Fishy Travels

How Fish Came To Be Wrapped In Newspaper
by Brian G. Smith

I once wrapped a fish in a road map, and the next morning it was gone.

(taken from Monkeybicycle)

It must’ve been almost four years ago that I’ve read this wonderful one-sentence story. Just imagine a fish on a road trip. Did he take the map with him, or did he memorize the map and leave it? Or did he not go on an actual road trip at all but rather vanish into the map itself and can now be seen skipping and flapping across it, leaving a trail of dots or an intermittent line, as it is so famously done in Hollywood’s road movies to visualize the protagonist(s)’s journey across the country? Of course the title, which is almost as long as the story itself, puts another twist on the whole issue. What do fish do now that they are wrapped in newspaper? I would love to know.

Over the years, this ultra short story popped back into my head every once in a while and this time I finally remembered to post it here. The entire genre of “micro fiction,” or “flash fiction,” as it is apparently called, fascinates the hell out of me. Famously, Ernest Hemingway wrote an early example,

“For sale: baby shoes, never worn.”

Whoa! It is mind-boggling how six words (only seven syllables) can have such a strong effect. All of the stories from this genre have one thing in common: that which is not said is more important. That’s where the real story lies; in the questions which the presence of the few words evoke. The beauty of it is that every reader has different questions, i.e. each story is infinitely manifold. It is also striking how important the punctuation is. For a text of such brevity, the right usage can be very effective and convey even more meaning; or raise more questions.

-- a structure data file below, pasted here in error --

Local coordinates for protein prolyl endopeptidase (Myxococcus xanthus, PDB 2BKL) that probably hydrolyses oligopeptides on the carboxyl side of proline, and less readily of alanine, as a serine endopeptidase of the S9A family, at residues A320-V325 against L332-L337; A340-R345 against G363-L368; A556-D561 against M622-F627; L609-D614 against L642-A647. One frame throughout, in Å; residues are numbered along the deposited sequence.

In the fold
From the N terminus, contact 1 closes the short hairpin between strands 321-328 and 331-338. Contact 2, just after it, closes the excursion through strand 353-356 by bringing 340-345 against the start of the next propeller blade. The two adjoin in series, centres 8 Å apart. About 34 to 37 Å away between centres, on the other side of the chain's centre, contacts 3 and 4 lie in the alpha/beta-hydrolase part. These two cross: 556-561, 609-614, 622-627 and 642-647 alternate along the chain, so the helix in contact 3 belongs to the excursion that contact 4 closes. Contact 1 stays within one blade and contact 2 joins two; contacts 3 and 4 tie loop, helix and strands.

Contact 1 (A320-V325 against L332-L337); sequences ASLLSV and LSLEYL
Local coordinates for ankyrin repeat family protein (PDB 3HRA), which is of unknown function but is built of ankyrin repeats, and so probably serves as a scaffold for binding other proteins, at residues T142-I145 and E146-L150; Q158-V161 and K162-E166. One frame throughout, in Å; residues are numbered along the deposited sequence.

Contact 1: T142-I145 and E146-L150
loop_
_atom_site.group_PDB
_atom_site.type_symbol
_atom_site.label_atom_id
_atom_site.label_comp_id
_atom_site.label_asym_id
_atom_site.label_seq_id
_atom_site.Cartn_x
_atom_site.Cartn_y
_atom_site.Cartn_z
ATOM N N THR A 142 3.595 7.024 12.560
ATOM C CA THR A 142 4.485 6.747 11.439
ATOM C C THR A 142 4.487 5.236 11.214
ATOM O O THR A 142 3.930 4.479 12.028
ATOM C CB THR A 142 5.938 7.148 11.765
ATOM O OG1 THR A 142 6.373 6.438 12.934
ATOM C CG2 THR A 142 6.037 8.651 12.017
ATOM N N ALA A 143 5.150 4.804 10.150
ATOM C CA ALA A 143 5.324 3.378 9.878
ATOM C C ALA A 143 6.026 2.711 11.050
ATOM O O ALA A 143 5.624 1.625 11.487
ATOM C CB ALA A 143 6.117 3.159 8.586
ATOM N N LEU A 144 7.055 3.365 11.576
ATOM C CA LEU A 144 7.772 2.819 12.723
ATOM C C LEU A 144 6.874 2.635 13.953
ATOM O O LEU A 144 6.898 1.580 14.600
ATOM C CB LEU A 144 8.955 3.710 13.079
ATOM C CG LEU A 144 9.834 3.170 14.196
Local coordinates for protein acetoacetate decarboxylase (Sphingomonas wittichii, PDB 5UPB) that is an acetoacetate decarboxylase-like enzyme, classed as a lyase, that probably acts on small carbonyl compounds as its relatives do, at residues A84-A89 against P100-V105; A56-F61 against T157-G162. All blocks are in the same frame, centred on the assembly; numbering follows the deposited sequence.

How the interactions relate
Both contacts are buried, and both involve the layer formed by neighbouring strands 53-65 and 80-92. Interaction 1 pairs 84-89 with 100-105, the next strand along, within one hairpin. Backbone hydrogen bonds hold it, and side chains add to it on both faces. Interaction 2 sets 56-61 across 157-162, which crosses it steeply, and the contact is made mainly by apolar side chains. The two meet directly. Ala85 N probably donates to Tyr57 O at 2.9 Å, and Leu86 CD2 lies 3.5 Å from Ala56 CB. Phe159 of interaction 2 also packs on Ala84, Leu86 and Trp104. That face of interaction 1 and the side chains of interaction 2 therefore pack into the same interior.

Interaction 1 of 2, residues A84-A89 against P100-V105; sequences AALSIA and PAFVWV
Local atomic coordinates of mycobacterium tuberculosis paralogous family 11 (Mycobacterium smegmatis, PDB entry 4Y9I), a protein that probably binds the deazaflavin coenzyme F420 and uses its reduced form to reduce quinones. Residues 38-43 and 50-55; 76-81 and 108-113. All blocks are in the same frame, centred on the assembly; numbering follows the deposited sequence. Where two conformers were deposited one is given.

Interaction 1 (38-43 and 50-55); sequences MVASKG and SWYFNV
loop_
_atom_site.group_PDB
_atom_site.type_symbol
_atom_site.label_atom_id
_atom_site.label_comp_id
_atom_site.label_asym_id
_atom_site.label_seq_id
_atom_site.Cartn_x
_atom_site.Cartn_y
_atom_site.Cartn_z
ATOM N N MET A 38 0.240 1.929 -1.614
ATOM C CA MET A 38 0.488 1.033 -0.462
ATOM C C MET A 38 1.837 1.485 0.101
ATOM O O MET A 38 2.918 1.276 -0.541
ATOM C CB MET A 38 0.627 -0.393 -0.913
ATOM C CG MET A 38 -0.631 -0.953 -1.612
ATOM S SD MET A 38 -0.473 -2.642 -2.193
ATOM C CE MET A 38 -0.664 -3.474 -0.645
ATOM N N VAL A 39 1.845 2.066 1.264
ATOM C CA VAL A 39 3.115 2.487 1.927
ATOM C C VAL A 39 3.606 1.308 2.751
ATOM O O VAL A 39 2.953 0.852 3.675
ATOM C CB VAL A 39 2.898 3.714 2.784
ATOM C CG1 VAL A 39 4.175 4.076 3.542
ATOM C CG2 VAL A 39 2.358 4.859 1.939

The online and print literary journal Monkeybicycle has a nice collection of such one-sentence stories as the one about the fish and the map. Some are relatively long, some very short. All of them, I think, are by unknown writers, for most of whom this was probably the first publication. Have at it…

Batch One
Batch Two
Batch Three
Batch Four
Batch Five
Batch Six
Batch January 2009
Batch February 2009

Back in early 2007, The Guardian asked a number of well-established writers to pull off a Hemingway stunt to write equally short stories of their own. Read them here. One of my favorites is Jeffrey Eugenides’s (who is an overall great writer, by the way): “Defenestrated baby, methamphetamine, prison, rehab, relapse.” Simon Armitage also did the “baby” thing: “Megan’s baby: John’s surname, Jim’s eyes.”

Wired also asked contemporary writers for their own micro stories a few months earlier. See here.

There’s even a blog dedicated to the six-word story, aptly titled Six Word Stories. Most likely, it’s not the only one.

You don’t need to be an internet whiz to find a bulk of examples.

Have fun with this stuff and feel free to report back with some interesting findings.


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